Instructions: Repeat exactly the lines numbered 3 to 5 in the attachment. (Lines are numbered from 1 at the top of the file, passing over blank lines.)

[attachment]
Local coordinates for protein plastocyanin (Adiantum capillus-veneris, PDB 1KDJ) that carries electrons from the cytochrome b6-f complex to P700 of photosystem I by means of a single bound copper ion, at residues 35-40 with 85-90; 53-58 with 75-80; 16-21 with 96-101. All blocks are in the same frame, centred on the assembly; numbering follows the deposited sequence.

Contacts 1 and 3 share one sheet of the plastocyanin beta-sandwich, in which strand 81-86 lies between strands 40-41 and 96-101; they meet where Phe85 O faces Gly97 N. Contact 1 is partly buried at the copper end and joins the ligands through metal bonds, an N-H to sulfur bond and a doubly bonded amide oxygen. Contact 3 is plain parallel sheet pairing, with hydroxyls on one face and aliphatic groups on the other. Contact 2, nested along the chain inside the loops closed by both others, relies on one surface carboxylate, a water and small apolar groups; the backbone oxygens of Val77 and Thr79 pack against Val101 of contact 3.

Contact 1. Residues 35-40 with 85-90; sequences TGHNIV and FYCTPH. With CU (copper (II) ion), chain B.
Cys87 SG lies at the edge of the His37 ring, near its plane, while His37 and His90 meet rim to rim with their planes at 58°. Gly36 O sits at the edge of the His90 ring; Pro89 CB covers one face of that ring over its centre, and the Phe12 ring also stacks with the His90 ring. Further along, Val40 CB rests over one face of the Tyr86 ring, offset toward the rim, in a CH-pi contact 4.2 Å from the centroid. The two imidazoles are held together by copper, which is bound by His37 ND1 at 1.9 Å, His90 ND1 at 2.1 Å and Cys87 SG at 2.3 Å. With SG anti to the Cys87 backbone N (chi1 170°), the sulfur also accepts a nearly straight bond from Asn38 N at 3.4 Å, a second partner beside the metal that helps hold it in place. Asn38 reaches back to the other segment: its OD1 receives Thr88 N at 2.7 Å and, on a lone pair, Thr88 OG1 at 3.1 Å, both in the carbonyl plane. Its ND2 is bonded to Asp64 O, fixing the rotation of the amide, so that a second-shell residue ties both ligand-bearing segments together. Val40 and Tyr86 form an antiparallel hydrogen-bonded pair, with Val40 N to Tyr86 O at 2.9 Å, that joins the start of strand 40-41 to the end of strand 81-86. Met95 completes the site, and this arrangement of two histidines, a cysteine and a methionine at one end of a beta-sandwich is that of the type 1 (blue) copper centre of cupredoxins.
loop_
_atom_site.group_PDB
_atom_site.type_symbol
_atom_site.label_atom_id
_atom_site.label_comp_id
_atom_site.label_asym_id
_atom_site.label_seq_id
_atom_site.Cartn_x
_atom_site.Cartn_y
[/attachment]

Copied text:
Contact 1. Residues 35-40 with 85-90; sequences TGHNIV and FYCTPH. With CU (copper (II) ion), chain B.
Cys87 SG lies at the edge of the His37 ring, near its plane, while His37 and His90 meet rim to rim with their planes at 58°. Gly36 O sits at the edge of the His90 ring; Pro89 CB covers one face of that ring over its centre, and the Phe12 ring also stacks with the His90 ring. Further along, Val40 CB rests over one face of the Tyr86 ring, offset toward the rim, in a CH-pi contact 4.2 Å from the centroid. The two imidazoles are held together by copper, which is bound by His37 ND1 at 1.9 Å, His90 ND1 at 2.1 Å and Cys87 SG at 2.3 Å. With SG anti to the Cys87 backbone N (chi1 170°), the sulfur also accepts a nearly straight bond from Asn38 N at 3.4 Å, a second partner beside the metal that helps hold it in place. Asn38 reaches back to the other segment: its OD1 receives Thr88 N at 2.7 Å and, on a lone pair, Thr88 OG1 at 3.1 Å, both in the carbonyl plane. Its ND2 is bonded to Asp64 O, fixing the rotation of the amide, so that a second-shell residue ties both ligand-bearing segments together. Val40 and Tyr86 form an antiparallel hydrogen-bonded pair, with Val40 N to Tyr86 O at 2.9 Å, that joins the start of strand 40-41 to the end of strand 81-86. Met95 completes the site, and this arrangement of two histidines, a cysteine and a methionine at one end of a beta-sandwich is that of the type 1 (blue) copper centre of cupredoxins.
loop_